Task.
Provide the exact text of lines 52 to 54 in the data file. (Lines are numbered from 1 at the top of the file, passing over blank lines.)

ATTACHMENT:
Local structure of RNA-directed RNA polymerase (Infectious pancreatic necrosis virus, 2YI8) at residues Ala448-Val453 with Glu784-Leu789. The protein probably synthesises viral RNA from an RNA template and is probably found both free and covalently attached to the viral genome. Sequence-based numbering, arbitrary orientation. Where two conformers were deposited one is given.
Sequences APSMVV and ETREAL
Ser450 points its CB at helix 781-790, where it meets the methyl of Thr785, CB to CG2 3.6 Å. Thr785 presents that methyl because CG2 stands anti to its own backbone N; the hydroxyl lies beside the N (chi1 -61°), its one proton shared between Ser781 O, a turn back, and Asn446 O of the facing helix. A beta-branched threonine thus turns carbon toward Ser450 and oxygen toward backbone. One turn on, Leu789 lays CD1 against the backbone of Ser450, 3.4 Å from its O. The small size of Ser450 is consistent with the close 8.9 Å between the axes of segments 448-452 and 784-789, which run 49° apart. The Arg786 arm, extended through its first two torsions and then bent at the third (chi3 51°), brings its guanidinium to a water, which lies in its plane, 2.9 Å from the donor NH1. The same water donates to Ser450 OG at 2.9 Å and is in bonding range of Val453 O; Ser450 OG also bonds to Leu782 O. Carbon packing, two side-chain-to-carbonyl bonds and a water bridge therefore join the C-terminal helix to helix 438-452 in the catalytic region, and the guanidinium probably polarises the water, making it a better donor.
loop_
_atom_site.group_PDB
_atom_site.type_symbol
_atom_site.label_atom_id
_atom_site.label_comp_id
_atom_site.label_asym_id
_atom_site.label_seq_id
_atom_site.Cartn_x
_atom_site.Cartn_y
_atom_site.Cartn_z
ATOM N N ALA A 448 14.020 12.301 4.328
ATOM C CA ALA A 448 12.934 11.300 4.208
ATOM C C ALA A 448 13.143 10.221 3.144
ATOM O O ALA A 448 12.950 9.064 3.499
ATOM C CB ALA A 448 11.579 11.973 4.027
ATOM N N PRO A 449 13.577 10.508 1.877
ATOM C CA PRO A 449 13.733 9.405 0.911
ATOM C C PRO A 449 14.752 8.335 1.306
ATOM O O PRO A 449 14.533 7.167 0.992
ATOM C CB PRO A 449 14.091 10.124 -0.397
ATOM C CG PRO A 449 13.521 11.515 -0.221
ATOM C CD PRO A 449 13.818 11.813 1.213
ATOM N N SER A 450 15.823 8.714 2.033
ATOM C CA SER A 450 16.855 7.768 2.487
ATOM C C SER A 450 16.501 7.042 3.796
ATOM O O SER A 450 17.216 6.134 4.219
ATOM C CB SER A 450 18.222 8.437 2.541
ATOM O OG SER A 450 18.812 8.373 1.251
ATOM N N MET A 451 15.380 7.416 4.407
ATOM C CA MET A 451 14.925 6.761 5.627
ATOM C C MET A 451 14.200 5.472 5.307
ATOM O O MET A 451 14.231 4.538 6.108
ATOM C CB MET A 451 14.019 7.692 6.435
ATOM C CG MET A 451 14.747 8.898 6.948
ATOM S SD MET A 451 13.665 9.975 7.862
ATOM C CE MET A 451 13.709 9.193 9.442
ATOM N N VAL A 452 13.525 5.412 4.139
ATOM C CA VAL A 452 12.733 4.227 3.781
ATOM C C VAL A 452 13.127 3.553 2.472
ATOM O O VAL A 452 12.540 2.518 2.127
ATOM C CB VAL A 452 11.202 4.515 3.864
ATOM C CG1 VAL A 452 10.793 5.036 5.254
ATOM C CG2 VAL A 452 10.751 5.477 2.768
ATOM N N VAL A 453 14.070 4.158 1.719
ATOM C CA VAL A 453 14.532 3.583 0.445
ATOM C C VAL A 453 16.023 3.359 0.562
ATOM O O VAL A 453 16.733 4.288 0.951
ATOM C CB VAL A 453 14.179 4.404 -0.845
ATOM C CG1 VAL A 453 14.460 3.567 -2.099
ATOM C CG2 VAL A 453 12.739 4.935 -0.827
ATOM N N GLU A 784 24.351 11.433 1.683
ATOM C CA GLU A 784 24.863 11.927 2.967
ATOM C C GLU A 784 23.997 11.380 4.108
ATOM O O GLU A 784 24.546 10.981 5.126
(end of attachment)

ATOM C CG1 VAL A 453 14.460 3.567 -2.099
ATOM C CG2 VAL A 453 12.739 4.935 -0.827
ATOM N N GLU A 784 24.351 11.433 1.683